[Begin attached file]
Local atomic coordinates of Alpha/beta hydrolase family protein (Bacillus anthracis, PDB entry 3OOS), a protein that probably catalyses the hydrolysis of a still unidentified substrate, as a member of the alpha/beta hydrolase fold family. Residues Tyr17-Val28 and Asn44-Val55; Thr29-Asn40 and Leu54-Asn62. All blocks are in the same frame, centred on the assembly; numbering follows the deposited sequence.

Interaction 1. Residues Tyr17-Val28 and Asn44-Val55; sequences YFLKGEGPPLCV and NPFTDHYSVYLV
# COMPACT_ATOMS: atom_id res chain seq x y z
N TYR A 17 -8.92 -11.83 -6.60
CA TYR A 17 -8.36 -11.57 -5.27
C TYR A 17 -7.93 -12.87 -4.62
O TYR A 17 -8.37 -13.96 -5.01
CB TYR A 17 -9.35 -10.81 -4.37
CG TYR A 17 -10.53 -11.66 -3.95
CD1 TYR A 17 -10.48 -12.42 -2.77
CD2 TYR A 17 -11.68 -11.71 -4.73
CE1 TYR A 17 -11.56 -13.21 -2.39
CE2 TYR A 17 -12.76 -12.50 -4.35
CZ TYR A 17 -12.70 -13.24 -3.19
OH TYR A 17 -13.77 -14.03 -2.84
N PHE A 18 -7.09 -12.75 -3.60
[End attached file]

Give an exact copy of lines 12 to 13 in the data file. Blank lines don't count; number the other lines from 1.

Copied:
CE1 TYR A 17 -11.56 -13.21 -2.39
CE2 TYR A 17 -12.76 -12.50 -4.35